There is more to this handset than fancy vibrations, though. There is, for example, 80MB of storage built in. This gives you plenty of room for shots from the camera or music to play on the built-in player.

As well as using the front screen as a viewfinder for the camera you can, of course, use the inner screen too. This screen lets things down a little, being on the small side and low in resolution, but its colours are vibrant. When working as the camera viewfinder, the navigation pad provides for zoom and brightness control as well as flipping between video and stills mode. For other features, like using image effects, frames and the self timer, you can drop into a menu screen or memorise the pre-set numberpad shortcuts.

Music quality through the handset speaker is so-so. Using the provided headset improves things considerably, but Samsung has made a blunder in hardware design -- the chunky headset connector obscures the handset's volume rocker. Tsk, tsk.

Use the main screen to access the music player and you can fiddle with playlists and an equaliser. The front screen has a role in music playing, too. The three buttons sitting underneath the screen are marked with music-control features -- play/pause, back and forwards. You can play tunes stored on the internal memory or on a media card, but you need to open the flip to start playback, which is annoying.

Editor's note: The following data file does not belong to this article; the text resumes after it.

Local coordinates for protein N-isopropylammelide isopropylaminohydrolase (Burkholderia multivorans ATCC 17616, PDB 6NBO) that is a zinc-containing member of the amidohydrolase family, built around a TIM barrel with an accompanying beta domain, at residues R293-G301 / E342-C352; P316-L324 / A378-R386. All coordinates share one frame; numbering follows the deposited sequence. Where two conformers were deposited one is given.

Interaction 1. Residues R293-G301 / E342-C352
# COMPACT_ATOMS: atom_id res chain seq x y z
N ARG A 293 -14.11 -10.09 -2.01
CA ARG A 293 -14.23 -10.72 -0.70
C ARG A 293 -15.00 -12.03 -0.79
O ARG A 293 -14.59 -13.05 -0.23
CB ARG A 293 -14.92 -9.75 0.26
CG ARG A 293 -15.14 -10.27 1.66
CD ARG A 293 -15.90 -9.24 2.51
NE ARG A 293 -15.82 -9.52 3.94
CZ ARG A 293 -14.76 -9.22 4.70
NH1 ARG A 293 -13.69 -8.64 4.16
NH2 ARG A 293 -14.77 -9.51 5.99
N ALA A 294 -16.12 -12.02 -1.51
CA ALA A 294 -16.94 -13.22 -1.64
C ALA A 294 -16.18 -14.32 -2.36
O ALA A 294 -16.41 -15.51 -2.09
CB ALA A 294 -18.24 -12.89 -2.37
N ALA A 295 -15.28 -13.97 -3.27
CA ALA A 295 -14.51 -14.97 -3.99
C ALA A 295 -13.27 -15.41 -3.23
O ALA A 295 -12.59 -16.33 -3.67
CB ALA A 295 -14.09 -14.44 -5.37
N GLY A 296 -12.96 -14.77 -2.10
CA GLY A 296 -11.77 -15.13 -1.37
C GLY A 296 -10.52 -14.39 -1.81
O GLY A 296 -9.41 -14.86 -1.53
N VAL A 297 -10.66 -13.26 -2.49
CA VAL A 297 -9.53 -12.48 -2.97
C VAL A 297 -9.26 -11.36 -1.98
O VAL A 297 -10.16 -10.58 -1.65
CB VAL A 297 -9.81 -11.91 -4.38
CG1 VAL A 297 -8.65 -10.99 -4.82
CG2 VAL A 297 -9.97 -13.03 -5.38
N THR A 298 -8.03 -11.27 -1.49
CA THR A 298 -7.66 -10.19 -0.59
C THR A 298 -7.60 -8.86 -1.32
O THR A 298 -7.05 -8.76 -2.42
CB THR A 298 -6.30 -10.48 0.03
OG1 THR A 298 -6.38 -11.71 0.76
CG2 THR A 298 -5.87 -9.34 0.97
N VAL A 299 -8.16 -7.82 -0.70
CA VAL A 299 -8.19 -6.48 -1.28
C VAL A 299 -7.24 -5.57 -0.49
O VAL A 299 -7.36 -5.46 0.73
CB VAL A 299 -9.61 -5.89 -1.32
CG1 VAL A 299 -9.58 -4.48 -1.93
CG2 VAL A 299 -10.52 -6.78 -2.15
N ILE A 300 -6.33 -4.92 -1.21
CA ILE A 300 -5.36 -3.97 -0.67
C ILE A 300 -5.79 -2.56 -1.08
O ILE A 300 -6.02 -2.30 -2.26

There's more. An address book, a diary, email support, Web and WAP browsers, a voice recorder, an alarm clock, a voice controller, a calculator, a unit converter, a stopwatch and a basic image editor bulk things out. None of these are outstanding examples of their type, but they're efficient enough.

The Samsung SGH-E770 was fine during voice calls, though we'd have liked more volume from the speakerphone. Having the camera lens on the front of the flip, coupled with easy control for taking shots, meant we took photos more often than we otherwise might have, and sound quality through the earbuds encouraged us to leave our standalone player at home while we were testing it.

Battery life was pretty good. With about half an hour of music and a few calls a day we went a couple of days between charges, though serious music fans and Bluetooth users may not be so lucky.

Edited by Mary Lojkine
Additional editing by Nick Hide